def push(self, x):
        self.queue.append(x)
        self.size += 1

    def pop(self):
        if self.size == 0:
            return None
        while self.size > 1:
            self.queue.append(self.queue.popleft())
            self.size -= 1
        return self.queue.popleft()

# Usage
stack = StackUsingQueue()
stack.push(1)
stack.push(2)
stack.push(3)
print(stack.pop())

The output for the provided code:

3

The StackUsingQueue class maintains the size of the stack to identify the last element. The pop operation rotates elements within the queue and decreases the size until it retrieves the last element to simulate a stack’s pop.

Method 4: Counted Iterative Pop

Similar to method 3, this strategy also uses rotation, but instead of tracking the size of the stack, it counts the number of rotations needed to reach the stack’s top based on the queue’s length each time a pop operation is called.

Here’s an example:

from collections import deque

class StackUsingQueue:
    def __init__(self):
        self.queue = deque()

    def push(self, x):
        self.queue.append(x)

    def pop(self):
        for _ in range(len(self.queue) - 1):
            self.queue.append(self.queue.popleft())
        return self.queue.popleft()

# Usage
stack = StackUsingQueue()
stack.push(1)
stack.push(2)
stack.push(3)
print(stack.pop())

The output for the provided code:

3

This code represents a stack implemented using a queue that performs a series of rotations to reorder the queue so that the last-in element can be popped first without keeping track of the size throughout operations.

Bonus One-Liner Method 5: Using List as a Queue

As a fun aside, we can exploit Python lists to perform queue operations natively, essentially bending the definition of a queue.

Here’s an example:

class StackUsingQueue:
    def __init__(self):
        self.queue = []

    def push(self, x):
        self.queue.insert(0, x)

    def pop(self):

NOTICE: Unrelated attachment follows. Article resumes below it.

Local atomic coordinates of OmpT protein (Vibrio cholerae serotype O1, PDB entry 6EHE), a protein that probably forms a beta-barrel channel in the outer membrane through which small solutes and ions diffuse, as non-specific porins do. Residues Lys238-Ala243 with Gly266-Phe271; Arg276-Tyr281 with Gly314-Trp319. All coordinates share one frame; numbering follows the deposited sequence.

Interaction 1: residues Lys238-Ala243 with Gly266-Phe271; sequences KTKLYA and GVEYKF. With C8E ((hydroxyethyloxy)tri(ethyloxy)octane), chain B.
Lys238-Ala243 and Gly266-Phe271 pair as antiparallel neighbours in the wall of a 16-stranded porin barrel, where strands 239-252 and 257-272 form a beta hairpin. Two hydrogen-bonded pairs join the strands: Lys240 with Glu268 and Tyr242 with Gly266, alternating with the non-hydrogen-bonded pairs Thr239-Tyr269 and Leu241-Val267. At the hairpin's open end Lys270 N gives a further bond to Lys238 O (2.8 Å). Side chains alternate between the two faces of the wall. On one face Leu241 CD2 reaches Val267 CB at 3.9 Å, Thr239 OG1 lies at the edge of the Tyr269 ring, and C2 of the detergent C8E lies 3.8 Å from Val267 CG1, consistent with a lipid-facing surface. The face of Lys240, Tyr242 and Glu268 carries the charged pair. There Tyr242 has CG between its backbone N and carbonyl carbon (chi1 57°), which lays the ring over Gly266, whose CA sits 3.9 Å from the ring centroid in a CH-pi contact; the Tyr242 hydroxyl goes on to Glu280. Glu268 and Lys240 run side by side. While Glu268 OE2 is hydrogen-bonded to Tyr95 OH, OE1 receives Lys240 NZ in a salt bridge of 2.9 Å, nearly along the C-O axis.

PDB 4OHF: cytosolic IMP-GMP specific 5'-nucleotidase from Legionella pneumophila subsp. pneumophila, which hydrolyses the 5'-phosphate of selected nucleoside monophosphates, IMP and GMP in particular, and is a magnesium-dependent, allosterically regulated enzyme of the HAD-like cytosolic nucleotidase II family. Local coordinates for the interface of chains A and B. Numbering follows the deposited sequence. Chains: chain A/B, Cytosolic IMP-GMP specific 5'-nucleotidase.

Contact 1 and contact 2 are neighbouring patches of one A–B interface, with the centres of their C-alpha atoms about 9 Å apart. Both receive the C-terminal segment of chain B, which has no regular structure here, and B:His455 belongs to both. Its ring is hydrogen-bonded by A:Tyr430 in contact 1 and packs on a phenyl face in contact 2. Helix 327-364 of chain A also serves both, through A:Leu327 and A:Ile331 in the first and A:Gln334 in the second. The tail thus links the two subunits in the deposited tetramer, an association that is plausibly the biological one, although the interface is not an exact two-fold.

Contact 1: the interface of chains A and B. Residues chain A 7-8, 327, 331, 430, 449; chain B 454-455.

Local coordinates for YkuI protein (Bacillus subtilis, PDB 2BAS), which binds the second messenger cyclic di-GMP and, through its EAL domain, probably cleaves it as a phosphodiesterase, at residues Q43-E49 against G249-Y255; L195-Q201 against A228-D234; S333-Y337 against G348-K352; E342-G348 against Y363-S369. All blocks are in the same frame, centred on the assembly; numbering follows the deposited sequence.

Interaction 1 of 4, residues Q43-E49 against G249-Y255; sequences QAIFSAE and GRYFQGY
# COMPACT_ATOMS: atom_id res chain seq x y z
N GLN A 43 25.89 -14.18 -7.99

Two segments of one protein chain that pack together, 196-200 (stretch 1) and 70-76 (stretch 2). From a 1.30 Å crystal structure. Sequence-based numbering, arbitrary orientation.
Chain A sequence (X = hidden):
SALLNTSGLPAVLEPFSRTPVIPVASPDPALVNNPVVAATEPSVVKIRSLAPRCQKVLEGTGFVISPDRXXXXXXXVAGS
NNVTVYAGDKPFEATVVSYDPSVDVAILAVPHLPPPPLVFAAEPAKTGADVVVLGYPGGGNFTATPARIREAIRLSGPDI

return self.queue.pop(0) if self.queue else None

# Usage
stack = StackUsingQueue()
stack.push(1)
stack.push(2)
stack.push(3)
print(stack.pop())

The output for the provided code:

3

This unconventional and cheeky method abuses the flexibility of Python lists to replicate a queue’s enqueue and dequeue operations with list insertion and popping at index 0, effectively mimicking stack operations by leveraging the high-level functionalities of Python.

Summary/Discussion

  • Method 1: Reversal. Strength: Mimics stack behavior precisely. Weakness: High overhead for each push operation.
  • Method 2: Recursive Popping. Strength: Elegant and interesting recursion usage. Weakness: Recursive overhead and not memory efficient for large stacks.
  • Method 3: Iterative Size Tracking. Strength: More operationally efficient than reversing on push. Weakness: Extra storage for size tracking and slightly complex pop logic.
  • Method 4: Counted Iterative Pop. Strength: No additional storage for size. Weakness: Computationally expensive for frequent pop operations due to rotations.
  • Bonus Method 5: Using List as a Queue. Strength: Extremely simple and leverages Python’s high-level list operations. Weakness: Stretches the definition of ‘using a queue’ and might not be considered a valid implementation in strict terms.